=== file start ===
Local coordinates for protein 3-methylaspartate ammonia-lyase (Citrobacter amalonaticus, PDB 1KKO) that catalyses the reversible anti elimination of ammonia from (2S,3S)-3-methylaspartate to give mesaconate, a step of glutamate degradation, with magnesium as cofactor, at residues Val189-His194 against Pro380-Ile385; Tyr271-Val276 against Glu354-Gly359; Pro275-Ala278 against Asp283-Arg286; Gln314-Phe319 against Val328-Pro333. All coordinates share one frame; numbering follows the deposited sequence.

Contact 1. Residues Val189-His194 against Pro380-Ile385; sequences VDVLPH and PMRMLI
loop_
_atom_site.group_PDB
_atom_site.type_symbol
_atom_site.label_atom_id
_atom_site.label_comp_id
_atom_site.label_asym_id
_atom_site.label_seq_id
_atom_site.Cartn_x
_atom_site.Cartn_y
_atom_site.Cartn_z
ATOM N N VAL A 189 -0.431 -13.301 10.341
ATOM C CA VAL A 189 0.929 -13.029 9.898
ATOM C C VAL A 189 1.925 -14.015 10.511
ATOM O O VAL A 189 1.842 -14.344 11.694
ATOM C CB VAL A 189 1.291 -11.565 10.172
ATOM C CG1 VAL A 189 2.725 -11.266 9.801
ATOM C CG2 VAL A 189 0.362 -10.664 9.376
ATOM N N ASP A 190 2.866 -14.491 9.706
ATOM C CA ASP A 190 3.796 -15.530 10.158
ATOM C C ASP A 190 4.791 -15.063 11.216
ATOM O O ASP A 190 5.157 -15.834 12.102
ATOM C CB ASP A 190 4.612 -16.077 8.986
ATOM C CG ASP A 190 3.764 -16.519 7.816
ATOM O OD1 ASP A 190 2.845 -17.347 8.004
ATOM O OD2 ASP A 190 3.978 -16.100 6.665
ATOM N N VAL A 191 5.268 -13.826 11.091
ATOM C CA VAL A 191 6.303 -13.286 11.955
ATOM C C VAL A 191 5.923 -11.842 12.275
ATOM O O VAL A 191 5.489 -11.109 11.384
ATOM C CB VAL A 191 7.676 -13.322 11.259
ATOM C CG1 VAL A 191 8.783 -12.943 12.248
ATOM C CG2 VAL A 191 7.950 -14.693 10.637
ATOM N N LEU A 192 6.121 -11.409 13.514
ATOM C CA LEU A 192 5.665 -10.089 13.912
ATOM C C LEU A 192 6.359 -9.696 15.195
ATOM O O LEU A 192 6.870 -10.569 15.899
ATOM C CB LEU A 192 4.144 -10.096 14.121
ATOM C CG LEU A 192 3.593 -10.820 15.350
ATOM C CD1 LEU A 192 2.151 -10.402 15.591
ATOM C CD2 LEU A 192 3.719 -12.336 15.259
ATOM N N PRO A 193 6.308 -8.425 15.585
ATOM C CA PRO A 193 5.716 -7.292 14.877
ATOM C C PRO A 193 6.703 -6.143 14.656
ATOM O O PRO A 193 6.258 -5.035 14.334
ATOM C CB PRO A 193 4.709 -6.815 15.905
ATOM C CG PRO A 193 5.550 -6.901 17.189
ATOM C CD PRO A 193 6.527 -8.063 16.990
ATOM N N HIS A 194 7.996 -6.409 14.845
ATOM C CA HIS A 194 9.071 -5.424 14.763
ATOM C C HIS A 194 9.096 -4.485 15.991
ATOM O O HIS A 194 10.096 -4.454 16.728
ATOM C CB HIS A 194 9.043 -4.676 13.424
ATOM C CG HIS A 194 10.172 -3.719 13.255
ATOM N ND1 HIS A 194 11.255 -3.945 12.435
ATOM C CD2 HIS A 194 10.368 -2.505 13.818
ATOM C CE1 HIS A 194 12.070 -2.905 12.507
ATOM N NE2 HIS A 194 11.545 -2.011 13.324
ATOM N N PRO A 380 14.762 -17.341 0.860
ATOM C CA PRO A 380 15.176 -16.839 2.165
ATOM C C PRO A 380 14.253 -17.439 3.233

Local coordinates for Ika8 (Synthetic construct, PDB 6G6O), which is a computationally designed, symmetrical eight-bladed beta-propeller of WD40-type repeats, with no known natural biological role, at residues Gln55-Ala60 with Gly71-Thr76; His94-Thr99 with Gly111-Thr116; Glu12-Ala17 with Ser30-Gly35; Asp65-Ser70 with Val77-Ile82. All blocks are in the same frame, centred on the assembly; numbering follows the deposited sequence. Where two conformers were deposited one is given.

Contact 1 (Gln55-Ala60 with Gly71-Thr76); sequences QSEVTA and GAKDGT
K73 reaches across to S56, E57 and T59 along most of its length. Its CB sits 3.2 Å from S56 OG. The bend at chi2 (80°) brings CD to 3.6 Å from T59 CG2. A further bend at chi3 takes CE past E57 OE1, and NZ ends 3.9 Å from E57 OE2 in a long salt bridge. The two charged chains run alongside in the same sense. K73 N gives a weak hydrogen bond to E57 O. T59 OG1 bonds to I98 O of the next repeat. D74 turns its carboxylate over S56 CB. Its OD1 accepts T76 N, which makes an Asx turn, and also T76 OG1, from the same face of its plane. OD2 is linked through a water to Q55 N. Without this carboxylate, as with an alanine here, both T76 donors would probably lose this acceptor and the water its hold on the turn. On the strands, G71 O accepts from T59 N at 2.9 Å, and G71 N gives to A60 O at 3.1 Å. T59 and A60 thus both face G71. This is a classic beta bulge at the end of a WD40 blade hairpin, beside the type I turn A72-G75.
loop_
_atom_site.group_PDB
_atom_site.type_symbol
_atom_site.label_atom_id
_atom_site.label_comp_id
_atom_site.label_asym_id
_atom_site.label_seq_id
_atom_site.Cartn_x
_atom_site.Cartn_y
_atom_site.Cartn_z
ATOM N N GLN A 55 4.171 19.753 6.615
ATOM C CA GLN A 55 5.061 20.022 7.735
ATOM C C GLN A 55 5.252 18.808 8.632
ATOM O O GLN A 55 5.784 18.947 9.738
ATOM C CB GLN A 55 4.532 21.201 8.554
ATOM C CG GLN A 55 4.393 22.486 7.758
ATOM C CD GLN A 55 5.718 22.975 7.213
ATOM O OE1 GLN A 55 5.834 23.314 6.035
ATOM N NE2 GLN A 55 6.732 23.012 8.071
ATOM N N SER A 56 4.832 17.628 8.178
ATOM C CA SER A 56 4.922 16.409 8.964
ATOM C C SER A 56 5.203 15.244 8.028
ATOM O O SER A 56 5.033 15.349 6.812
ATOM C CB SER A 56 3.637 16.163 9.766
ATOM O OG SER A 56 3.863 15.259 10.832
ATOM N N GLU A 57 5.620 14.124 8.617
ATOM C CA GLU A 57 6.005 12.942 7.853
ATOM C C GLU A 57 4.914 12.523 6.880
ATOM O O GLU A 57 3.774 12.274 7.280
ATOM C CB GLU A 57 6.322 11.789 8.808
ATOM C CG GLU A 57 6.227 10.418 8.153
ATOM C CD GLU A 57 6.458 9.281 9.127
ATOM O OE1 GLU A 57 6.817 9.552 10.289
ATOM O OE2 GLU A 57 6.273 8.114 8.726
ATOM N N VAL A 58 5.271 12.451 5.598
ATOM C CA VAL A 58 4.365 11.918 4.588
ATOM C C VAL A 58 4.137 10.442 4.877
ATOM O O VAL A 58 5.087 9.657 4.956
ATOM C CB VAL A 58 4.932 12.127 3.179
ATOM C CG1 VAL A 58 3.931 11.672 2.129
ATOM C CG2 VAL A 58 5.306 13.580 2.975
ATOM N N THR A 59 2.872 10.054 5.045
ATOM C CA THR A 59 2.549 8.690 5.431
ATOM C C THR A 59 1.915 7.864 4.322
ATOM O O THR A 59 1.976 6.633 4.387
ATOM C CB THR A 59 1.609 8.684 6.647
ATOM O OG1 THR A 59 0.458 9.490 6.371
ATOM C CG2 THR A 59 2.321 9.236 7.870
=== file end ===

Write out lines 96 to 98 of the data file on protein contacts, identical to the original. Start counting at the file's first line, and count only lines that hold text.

ATOM C CG GLU A 57 6.227 10.418 8.153
ATOM C CD GLU A 57 6.458 9.281 9.127
ATOM O OE1 GLU A 57 6.817 9.552 10.289